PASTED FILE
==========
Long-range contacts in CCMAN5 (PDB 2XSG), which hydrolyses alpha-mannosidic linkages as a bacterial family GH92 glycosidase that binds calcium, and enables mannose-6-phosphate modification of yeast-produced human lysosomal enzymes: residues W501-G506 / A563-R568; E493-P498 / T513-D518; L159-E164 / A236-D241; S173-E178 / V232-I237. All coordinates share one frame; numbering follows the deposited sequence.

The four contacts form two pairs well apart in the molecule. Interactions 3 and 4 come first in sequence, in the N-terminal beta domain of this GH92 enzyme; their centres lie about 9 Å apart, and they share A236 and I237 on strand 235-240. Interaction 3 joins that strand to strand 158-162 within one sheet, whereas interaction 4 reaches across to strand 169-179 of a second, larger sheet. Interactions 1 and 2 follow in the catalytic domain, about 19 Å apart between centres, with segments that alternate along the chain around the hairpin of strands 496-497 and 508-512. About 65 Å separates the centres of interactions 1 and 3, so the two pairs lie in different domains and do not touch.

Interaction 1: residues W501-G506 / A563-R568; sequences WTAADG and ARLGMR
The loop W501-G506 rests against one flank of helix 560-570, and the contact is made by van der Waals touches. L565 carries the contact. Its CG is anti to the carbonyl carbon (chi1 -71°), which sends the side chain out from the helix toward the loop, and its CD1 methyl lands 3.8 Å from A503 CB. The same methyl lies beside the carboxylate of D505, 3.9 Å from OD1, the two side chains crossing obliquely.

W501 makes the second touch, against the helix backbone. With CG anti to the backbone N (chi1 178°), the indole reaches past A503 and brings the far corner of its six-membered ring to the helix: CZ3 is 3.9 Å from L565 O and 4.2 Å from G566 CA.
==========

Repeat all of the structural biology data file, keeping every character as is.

Long-range contacts in CCMAN5 (PDB 2XSG), which hydrolyses alpha-mannosidic linkages as a bacterial family GH92 glycosidase that binds calcium, and enables mannose-6-phosphate modification of yeast-produced human lysosomal enzymes: residues W501-G506 / A563-R568; E493-P498 / T513-D518; L159-E164 / A236-D241; S173-E178 / V232-I237. All coordinates share one frame; numbering follows the deposited sequence.

The four contacts form two pairs well apart in the molecule. Interactions 3 and 4 come first in sequence, in the N-terminal beta domain of this GH92 enzyme; their centres lie about 9 Å apart, and they share A236 and I237 on strand 235-240. Interaction 3 joins that strand to strand 158-162 within one sheet, whereas interaction 4 reaches across to strand 169-179 of a second, larger sheet. Interactions 1 and 2 follow in the catalytic domain, about 19 Å apart between centres, with segments that alternate along the chain around the hairpin of strands 496-497 and 508-512. About 65 Å separates the centres of interactions 1 and 3, so the two pairs lie in different domains and do not touch.

Interaction 1: residues W501-G506 / A563-R568; sequences WTAADG and ARLGMR
The loop W501-G506 rests against one flank of helix 560-570, and the contact is made by van der Waals touches. L565 carries the contact. Its CG is anti to the carbonyl carbon (chi1 -71°), which sends the side chain out from the helix toward the loop, and its CD1 methyl lands 3.8 Å from A503 CB. The same methyl lies beside the carboxylate of D505, 3.9 Å from OD1, the two side chains crossing obliquely.

W501 makes the second touch, against the helix backbone. With CG anti to the backbone N (chi1 178°), the indole reaches past A503 and brings the far corner of its six-membered ring to the helix: CZ3 is 3.9 Å from L565 O and 4.2 Å from G566 CA.